Queenstown home values climb as double-digit declines hit main centres

by Kim Bowden - Nov 08, 2022

While the list of towns, cities and regions hitting double-digit home value declines this year continues to grow, property values in the Queenstown Lakes District keep creeping up.

But one commentator says there's still potential for a cool-down period.

The latest QV House Price Index shows the average Kiwi home decreased in value by 3.9 percent over the three months to the end of October, while the average home value in Queenstown Lakes actually increased by 2.9 percent in the same time.

It's alone in recording positive home value growth for the quarter - in Wellington home values dropped by 17.6 percent, in Auckland, 11.7 percent, and in Dunedin, 10.4 percent.

Across the year to date, home values in Queenstown have risen by 4.9 percent in stark contrast to an average decline nationally of 9.7 percent.

It means the average Queenstown home is now valued at $1,700,421, just shy of $750,000 more than the national average, of $951,050.

In a media statement today detailing the figures, QV property consultant Greg Simpson says despite a strong bounce back in the local economy in and around Queenstown, endless growth in home values isn't guaranteed.

“The 2022 ski season delivered one of the best seasons on record. Destination Queenstown data shows that visitors stayed longer and visitor expenditure increased compared to pre-Covid levels. The rest of the district appears to be operating at near normal activity levels.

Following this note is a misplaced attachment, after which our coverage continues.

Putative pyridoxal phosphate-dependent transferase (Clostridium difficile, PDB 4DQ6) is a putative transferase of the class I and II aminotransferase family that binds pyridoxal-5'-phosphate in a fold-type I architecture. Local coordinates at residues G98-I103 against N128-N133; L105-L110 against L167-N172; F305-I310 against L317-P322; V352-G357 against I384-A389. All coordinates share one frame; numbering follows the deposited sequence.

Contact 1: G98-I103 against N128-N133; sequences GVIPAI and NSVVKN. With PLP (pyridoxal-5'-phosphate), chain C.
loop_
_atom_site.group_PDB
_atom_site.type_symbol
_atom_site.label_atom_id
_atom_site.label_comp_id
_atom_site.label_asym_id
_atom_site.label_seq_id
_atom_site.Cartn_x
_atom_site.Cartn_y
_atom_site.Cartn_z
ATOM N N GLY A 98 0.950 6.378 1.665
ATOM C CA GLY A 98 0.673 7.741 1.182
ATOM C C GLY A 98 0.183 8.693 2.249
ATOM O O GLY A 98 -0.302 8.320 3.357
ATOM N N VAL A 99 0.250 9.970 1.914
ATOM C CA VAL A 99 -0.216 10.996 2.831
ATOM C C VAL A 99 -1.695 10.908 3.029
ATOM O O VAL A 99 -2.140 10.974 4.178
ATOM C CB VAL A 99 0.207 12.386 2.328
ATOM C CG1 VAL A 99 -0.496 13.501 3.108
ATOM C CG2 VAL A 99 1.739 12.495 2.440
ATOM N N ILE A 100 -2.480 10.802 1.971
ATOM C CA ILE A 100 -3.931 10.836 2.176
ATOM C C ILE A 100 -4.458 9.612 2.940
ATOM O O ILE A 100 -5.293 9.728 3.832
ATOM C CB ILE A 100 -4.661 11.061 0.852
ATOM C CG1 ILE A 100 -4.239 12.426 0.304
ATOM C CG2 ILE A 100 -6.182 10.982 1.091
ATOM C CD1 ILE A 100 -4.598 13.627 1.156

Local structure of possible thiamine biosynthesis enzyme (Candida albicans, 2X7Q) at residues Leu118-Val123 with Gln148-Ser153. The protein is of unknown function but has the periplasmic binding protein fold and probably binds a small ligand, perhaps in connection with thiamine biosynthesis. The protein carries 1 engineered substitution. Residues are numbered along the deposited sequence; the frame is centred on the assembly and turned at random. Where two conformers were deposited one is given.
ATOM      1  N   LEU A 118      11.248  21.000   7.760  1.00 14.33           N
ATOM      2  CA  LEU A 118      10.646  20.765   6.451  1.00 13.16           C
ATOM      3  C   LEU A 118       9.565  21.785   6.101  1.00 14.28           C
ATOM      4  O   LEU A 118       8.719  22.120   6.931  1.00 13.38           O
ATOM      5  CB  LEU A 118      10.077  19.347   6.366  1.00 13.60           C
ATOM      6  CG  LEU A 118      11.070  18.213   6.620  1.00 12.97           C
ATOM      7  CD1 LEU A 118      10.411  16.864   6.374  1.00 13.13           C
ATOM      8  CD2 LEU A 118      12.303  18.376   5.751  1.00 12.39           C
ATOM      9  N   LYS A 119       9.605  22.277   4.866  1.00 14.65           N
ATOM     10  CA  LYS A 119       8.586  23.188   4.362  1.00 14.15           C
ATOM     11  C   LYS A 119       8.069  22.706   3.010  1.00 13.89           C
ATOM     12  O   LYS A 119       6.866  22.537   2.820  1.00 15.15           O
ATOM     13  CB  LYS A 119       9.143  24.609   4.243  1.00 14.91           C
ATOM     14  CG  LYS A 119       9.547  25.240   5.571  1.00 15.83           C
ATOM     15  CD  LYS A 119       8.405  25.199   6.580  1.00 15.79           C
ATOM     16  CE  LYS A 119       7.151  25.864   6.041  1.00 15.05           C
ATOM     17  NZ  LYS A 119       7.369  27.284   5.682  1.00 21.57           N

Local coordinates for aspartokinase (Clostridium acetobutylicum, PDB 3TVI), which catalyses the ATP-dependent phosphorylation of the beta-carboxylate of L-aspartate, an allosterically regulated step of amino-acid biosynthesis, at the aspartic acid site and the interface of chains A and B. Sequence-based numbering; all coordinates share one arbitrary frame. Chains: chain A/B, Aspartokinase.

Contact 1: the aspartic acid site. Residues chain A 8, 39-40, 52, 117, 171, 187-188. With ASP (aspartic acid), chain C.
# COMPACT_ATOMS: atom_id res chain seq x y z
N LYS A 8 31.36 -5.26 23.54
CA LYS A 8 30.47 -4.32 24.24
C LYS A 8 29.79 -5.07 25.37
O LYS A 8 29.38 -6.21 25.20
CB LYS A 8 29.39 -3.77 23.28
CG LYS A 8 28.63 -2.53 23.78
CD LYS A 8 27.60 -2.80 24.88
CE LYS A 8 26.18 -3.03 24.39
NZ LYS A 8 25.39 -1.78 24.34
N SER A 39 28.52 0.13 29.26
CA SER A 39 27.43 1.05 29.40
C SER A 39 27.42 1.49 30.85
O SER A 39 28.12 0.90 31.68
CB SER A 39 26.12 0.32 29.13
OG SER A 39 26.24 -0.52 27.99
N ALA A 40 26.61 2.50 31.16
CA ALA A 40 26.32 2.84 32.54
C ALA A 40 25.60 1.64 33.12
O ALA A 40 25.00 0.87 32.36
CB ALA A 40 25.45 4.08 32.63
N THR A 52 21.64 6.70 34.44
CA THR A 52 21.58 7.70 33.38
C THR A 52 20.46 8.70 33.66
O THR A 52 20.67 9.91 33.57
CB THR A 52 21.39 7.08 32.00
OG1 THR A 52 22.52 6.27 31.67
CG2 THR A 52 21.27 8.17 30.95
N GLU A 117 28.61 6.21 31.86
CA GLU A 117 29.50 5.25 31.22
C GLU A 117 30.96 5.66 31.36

“Property market conditions, however, are currently subject to high potential for change and market uncertainty. We note that there is currently reduced sales volumes and tapering but still positive value growth for residential property. With inflation now becoming more entrenched, further interest rate rises are expected from the major lenders, which will continue to have a cooling effect on the housing market.”

QV chief operating officer David Nagel says this year's figures "couldn't be more different to the last one" for the rest of the country.

At the same time last year, the QV House Price Index was showing an average home value increase of 22.2 percent throughout the first 10 months of 2021 – now it’s showing an average decline of 9.7 percent over the same period, he says.

"I can’t think of two more starkly contrasting consecutive years in my long career as a registered property valuer. 

“Though the average rate of decline has slowed somewhat in recent months, and it may even continue to slow as summer approaches, increasing volumes of listings are giving purchasers plenty of choice and the upper hand when it comes time to negotiate – and with interest rates trending upward, no-one is going to willingly service a larger mortgage than they have to. This will likely continue to have a dampening effect on the market for a good while yet.”


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